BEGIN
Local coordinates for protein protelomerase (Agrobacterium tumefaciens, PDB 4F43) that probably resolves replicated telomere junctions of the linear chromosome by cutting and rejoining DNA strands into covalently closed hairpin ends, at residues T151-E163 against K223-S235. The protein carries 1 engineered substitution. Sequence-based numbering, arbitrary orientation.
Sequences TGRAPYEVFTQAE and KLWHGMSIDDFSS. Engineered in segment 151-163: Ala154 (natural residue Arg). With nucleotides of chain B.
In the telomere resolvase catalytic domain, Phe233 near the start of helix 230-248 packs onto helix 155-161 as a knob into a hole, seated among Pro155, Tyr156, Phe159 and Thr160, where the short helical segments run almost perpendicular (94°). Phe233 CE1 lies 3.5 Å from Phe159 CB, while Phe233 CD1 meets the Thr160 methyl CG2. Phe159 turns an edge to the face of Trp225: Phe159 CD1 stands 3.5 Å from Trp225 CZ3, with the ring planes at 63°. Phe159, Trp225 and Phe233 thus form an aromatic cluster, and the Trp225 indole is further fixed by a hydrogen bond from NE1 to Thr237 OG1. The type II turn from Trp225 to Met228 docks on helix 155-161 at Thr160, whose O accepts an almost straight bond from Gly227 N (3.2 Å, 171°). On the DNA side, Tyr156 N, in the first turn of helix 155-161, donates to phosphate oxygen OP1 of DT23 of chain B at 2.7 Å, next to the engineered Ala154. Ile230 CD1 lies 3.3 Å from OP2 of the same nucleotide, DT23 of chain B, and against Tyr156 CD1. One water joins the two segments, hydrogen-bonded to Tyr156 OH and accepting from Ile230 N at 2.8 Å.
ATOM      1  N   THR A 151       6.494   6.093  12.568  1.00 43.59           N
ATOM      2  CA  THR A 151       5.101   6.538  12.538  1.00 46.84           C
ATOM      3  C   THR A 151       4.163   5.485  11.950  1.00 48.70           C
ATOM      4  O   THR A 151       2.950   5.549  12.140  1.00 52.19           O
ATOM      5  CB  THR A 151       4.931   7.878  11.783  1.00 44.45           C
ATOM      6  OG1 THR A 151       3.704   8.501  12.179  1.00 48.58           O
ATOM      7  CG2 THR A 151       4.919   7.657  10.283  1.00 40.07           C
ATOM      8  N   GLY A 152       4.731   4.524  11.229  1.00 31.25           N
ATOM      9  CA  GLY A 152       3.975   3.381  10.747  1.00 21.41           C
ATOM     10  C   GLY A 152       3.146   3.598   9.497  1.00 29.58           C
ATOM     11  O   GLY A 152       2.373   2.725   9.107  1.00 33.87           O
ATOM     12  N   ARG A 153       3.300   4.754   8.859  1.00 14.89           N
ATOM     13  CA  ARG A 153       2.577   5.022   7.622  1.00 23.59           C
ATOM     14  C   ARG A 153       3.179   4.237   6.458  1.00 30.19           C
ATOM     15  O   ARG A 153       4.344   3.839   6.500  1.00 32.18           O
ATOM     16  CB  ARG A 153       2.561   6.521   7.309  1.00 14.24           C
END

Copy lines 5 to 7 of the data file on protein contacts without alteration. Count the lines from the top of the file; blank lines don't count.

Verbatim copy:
ATOM      2  CA  THR A 151       5.101   6.538  12.538  1.00 46.84           C
ATOM      3  C   THR A 151       4.163   5.485  11.950  1.00 48.70           C
ATOM      4  O   THR A 151       2.950   5.549  12.140  1.00 52.19           O